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A Fairy Tale for Hard Times

Theater: ‘Annie’
compass@lakevillejournal.com

For a pretty standard fairy tale, complete with evil witch, imperilled orphan, a Titanically benevolent fairy godfather and, of course, a happy ending, the CenterStage production of “Annie” is smart and entertaining.
That is due in part to fine direction by AnnChris Warren, who’s good at keeping kids on stage from looking like headlight-stunned robots. Also, the music is smart. And the script is fine and often political (One of the shantytown residents sings out, “I’d like to thank you Herbert Hoover, you made us what we are today”).

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For the Fun of It

Theater: ‘Sleeping Beauty’
compass@lakevillejournal.com

Along with the program for a panto (a second lick of something Brit creeping into New England, the first being the annual Ghent panto) Sherman Playhouse staff hands out a song sheet and an invitation to a christening. And so “Sleeping Beauty,” a pantomime with all the trimmings — men in drag, women in drag, the wicked witch, a fairy queen, a boy and a girl (both girls in this case) a few cracks about local politics, a dose of burlesque whenever possible and plenty of audience participation ­— has settled into the holiday landscape.

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Noel Coward and Friends

Theater: ‘Present Laughter’
compass@lakevillejournal.com

In Noel Coward’s play about self-centered, histrionic and mostly attractive theater people, Garry Essendine stands out. That’s because Coward was re-creating himself in “Present Laughter,” the drawing room comedy he wrote in 1939, when the world was falling apart.
This handsome, mannered and articulate actor is always on. “I’m watching myself go by,” he tells us.

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A Gift of Theater in Torrington

This Saturday, Elizabeth Erwin and Ed Walsh of Fifth Letter Productions will perform a reading of O. Henry’s touching tale of love and sacrifice, “The Gift of the Magi,” at the Warner’s Nancy Marine Studio Theatre in Torrington, CT.
Erwin and Walsh performed “Last Train to Nibroc” in Nutmeg Ballet’s former studio in Torrington on Water Street last July.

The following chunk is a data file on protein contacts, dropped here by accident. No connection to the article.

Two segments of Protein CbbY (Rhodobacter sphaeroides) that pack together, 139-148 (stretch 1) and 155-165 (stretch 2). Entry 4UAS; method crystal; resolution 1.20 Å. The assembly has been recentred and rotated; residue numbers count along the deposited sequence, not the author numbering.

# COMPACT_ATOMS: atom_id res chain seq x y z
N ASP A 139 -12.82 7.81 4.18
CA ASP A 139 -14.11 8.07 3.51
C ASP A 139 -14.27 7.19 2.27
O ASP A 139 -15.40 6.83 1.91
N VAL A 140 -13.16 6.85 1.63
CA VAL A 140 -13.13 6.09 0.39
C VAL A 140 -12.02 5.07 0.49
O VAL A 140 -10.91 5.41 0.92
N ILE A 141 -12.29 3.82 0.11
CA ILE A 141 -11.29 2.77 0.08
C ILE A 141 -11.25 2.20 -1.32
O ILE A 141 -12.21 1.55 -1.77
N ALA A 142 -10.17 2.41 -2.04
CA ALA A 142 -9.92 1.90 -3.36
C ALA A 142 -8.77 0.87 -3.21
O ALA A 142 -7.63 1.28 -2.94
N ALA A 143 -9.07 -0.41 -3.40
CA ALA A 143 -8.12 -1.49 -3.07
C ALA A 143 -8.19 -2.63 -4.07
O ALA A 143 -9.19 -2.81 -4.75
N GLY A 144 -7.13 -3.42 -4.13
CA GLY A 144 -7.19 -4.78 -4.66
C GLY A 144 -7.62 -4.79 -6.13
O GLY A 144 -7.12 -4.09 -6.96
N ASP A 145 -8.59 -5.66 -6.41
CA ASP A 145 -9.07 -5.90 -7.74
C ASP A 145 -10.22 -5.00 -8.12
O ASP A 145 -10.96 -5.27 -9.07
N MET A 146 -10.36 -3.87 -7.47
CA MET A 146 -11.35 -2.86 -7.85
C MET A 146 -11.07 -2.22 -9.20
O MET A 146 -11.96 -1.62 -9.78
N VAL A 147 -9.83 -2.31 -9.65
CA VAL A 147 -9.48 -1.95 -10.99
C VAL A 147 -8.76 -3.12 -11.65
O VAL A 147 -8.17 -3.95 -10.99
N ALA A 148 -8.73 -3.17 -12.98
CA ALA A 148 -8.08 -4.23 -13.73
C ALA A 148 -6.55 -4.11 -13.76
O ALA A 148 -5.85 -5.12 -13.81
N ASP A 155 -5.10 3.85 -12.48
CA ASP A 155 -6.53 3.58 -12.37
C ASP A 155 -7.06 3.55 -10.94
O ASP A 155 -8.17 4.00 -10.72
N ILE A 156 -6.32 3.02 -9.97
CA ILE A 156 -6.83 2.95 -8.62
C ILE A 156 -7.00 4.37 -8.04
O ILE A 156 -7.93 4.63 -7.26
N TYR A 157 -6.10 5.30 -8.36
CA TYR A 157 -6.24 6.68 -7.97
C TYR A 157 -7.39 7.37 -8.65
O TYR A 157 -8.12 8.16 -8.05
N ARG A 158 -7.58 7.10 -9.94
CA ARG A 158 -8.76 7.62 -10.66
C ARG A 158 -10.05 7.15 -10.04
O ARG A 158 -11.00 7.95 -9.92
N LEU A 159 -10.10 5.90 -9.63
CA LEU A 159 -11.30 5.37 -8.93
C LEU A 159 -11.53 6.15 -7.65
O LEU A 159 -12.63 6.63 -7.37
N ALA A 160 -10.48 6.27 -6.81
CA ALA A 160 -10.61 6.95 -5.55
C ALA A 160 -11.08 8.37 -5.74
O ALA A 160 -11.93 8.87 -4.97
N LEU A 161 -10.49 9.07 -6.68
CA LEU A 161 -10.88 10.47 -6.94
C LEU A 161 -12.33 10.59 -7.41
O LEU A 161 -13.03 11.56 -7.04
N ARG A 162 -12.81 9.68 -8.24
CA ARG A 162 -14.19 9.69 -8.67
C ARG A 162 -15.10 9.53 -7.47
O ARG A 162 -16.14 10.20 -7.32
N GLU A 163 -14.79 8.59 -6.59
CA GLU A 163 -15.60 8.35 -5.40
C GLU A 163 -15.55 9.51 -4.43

The reading begins at 8 p.m., Dec. 17. Admission is canned or packaged food for the local food pantry.
For information, call 860-489-7180.

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Taking the Sweet With the Bitter

Theater: ‘The Santaland Diaries’
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David Sedaris tells us he’s 33 years old, yearning for a soap opera spot on TV, just $20 away from walking dogs and is so desperate he’ll take a job at Macy’s as a Christmas elf, if he can get it.

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Christmas, British Style, And an Interesting Marriage

Theater Scene
compass@lakevillejournal.com

The British panto (short for pantomime) has rules. Strict ones: Ties to children’s stories are essential; current events must be alluded to; some of the jokes should be a tad smutty; good must triumph over evil; the audience must participate. And it has to be fun. And funny.
Once again, The Ghent Playhouse panto, a production of the Panto-Loons, egged on by the very witty and very British (even though she has lived here for 52 years) Judy Staber, brings the novel holiday treat to American audiences, titled this year “Menagerie à Trois.”

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Stirring up Ideas. . .

Theater

“James Joyce, Marcel Duchamp, Eric Satie: An Alphabet,” is a play as dizzying as the teacup ride at Disney World.
It is a rarely performed piece by the American avant-garde composer, John Cage, that is being staged at Bard’s Fisher Center for the Performing Arts Nov. 11 and 12 at 8 p.m. It is in honor of the fourth year of the John Cage Trust at Bard College.

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Courage in the Quiet

Theater: ‘The Diary of Anne Frank’
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Rhinebeck’s Performing Arts Center, flooded out of business by Irene, reopened last weekend with a sober and sometimes witty “Diary of Anne Frank.”
Most people know about the Frank family and four other Jews, who hid together in cramped and mean quarters in Amsterdam to evade the Gestapo for more than two years. They had to speak in whispers, creep barefooted and refrain from using the the toilet during the day so workers below them would not know the annex was inhabitated.

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Still Memorable, After All These Years

Theater: ‘Dial M for Murder’
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The trailer says, “a movie you will never forget.” That was back in 1954, and the trailer was right. But “Dial M for Murder” started life in 1952 as a play by Frederick Knott (who seems to have obsessed on vulnerable women — he wrote “Wait Until Dark” as well). It’s smart, tidy and very British: all good reasons to roll it out at the Ghent Playhouse for those who remember “Dial M” fondly, if not particularly well.

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Complications, Always

Theater: ‘The Glass Menagerie’
compass@lakevillejournal.com

Because tropical storm Irene flooded The Center for Performing Arts at Rhinebeck, last month, heaping great losses in costumes, sets, equipment and sold seats on this community theater space, the Centerstage production of Tennessee Williams’ “The Glass Menagerie” was moved to Kaatsbaan in Tivoli, NY.
Kaatsbaan, of course, is for dance; not plays. The stage is wide and deep, leaving the four actors marooned in a sea of darkness.
Which worked quite well, as it turned out. For this is a dark play about four trapped people, impoverished, desperate and defeated at every turn.

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